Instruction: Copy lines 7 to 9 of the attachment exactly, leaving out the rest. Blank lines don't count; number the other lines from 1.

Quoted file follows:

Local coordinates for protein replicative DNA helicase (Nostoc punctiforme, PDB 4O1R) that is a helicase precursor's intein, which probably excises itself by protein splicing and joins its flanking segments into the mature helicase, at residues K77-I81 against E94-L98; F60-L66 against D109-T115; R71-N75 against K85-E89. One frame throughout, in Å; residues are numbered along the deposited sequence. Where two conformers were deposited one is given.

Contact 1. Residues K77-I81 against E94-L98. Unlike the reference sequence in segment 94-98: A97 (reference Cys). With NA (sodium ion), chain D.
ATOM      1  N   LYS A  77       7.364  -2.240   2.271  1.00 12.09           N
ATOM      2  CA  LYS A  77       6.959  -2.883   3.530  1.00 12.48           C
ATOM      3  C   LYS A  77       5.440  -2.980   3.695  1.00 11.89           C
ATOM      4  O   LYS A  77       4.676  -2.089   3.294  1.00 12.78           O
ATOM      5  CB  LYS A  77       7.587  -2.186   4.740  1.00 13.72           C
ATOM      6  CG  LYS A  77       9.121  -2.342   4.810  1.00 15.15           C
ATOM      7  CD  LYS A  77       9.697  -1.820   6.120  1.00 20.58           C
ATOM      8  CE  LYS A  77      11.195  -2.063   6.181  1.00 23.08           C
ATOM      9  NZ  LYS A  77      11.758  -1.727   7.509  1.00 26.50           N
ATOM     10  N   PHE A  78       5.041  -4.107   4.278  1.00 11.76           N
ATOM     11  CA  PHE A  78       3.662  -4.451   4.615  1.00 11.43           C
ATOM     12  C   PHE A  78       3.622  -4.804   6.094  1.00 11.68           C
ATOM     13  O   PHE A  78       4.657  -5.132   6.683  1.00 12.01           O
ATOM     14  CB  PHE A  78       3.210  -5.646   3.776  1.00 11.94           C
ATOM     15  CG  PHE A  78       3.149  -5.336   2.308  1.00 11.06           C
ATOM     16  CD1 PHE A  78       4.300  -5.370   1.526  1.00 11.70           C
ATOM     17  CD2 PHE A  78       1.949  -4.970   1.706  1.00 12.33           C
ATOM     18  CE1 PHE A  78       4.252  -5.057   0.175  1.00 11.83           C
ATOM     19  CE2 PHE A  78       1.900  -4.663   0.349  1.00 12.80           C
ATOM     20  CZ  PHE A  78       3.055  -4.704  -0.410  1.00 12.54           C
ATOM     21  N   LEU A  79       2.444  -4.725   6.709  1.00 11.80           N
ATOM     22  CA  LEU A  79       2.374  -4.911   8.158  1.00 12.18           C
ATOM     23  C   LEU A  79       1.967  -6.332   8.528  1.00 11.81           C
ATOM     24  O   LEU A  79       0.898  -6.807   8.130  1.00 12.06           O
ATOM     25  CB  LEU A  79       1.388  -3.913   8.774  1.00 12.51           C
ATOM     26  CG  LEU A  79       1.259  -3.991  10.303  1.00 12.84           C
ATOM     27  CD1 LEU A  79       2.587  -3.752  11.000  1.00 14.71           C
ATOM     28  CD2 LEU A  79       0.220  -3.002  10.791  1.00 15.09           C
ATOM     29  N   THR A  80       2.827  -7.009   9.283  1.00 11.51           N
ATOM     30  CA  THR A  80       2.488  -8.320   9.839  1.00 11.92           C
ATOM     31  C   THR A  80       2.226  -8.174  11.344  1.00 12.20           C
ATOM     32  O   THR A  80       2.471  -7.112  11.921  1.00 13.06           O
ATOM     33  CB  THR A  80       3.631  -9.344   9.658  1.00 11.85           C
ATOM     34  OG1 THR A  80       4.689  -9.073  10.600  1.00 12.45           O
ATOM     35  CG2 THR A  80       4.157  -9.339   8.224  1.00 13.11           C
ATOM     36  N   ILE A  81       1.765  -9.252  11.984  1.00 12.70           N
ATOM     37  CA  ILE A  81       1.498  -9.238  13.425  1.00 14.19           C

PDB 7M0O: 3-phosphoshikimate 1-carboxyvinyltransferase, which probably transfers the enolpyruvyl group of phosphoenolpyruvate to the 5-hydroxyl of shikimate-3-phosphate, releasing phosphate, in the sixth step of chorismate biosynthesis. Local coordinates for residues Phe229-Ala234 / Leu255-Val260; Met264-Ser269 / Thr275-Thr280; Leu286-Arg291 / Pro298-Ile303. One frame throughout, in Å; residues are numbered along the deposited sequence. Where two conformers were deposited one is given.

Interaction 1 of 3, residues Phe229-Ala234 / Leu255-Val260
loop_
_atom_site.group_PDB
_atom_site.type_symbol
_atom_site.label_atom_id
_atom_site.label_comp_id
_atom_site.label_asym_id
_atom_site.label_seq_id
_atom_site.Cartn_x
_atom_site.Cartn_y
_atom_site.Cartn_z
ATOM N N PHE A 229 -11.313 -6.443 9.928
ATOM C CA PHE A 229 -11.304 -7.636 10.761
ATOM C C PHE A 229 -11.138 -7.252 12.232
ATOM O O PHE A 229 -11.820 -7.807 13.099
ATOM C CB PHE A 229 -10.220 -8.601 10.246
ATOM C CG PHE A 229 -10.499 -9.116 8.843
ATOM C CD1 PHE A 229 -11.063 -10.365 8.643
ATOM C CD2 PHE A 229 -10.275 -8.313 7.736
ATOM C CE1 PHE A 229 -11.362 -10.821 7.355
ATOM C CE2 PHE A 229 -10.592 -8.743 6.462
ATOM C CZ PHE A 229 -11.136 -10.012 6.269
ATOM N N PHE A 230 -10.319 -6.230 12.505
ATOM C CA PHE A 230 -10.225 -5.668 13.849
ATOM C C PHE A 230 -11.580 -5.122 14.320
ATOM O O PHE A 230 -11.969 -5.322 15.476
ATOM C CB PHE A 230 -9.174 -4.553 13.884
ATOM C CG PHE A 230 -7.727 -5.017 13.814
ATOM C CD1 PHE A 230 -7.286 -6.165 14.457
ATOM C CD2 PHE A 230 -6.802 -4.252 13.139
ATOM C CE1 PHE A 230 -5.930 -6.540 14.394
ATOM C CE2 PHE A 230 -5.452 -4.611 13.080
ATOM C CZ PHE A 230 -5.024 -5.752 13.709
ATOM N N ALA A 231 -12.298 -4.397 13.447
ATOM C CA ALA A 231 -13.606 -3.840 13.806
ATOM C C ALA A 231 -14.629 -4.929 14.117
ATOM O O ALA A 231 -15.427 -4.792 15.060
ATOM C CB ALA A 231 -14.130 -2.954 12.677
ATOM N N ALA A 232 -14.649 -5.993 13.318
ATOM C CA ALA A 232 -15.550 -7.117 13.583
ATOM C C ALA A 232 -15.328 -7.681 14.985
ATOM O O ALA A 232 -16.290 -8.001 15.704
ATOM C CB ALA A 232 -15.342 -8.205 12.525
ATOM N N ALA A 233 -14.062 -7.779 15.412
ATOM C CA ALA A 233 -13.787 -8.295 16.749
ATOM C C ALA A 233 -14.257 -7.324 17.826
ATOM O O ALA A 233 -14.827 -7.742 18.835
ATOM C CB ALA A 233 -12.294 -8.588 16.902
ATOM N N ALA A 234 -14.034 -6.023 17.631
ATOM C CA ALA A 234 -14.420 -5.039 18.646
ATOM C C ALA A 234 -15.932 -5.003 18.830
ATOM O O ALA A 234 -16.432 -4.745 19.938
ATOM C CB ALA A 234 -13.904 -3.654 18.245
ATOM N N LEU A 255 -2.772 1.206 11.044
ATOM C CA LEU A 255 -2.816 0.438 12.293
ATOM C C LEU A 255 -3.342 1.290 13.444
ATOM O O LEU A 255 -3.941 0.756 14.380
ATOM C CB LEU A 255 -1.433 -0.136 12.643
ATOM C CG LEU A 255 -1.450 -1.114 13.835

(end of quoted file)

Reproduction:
ATOM      5  CB  LYS A  77       7.587  -2.186   4.740  1.00 13.72           C
ATOM      6  CG  LYS A  77       9.121  -2.342   4.810  1.00 15.15           C
ATOM      7  CD  LYS A  77       9.697  -1.820   6.120  1.00 20.58           C